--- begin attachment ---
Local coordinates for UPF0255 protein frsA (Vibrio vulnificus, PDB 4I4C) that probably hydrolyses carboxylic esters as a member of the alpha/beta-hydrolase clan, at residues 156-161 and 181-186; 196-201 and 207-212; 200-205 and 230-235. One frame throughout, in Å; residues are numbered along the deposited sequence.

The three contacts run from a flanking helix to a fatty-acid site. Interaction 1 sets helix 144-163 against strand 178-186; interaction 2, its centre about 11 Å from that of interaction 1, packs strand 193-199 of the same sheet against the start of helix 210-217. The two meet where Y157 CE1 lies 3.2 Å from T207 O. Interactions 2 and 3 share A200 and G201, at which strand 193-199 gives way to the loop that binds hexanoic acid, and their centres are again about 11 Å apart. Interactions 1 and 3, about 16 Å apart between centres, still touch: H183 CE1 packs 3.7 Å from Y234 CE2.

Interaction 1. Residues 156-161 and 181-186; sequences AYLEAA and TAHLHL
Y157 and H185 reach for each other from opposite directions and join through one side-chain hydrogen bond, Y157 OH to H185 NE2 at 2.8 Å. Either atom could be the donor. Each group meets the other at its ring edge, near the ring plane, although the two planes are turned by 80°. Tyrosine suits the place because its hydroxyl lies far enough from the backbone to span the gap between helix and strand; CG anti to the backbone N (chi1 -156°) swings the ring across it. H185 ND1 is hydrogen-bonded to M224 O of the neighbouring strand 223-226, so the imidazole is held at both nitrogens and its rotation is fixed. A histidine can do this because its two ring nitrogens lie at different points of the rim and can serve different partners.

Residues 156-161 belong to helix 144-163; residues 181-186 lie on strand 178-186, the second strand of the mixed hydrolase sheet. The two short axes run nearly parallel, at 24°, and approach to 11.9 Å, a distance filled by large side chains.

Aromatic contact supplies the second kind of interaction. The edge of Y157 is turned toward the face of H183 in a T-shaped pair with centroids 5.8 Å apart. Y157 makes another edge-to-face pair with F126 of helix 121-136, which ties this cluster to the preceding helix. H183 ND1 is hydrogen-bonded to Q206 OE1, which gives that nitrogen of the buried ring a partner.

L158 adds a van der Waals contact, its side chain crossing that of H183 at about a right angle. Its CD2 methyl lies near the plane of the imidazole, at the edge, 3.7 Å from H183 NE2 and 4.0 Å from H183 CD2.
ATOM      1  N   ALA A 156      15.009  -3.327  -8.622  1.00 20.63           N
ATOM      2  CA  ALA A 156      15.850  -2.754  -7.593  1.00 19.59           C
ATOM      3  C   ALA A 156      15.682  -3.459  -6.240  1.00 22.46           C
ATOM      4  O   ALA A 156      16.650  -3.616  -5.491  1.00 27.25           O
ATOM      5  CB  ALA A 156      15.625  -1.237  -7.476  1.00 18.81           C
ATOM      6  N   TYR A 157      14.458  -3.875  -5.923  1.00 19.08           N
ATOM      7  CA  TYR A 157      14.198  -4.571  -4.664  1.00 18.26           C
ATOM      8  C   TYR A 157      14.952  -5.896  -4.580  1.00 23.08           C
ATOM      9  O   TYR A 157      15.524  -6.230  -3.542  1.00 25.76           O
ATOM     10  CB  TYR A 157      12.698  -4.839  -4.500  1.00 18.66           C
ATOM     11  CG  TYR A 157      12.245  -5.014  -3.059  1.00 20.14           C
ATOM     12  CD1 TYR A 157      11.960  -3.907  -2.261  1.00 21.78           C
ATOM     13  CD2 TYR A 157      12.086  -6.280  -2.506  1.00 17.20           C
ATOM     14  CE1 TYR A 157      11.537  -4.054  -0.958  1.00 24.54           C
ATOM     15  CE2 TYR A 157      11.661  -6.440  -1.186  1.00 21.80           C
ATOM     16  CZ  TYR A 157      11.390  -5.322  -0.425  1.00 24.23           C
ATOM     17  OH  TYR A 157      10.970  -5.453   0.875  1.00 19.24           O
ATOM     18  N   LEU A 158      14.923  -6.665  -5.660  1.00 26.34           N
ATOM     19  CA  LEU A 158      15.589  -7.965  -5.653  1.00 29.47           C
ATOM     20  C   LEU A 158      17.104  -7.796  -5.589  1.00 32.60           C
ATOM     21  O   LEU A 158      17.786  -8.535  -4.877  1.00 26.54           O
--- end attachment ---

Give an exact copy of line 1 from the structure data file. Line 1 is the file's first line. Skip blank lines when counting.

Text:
Local coordinates for UPF0255 protein frsA (Vibrio vulnificus, PDB 4I4C) that probably hydrolyses carboxylic esters as a member of the alpha/beta-hydrolase clan, at residues 156-161 and 181-186; 196-201 and 207-212; 200-205 and 230-235. One frame throughout, in Å; residues are numbered along the deposited sequence.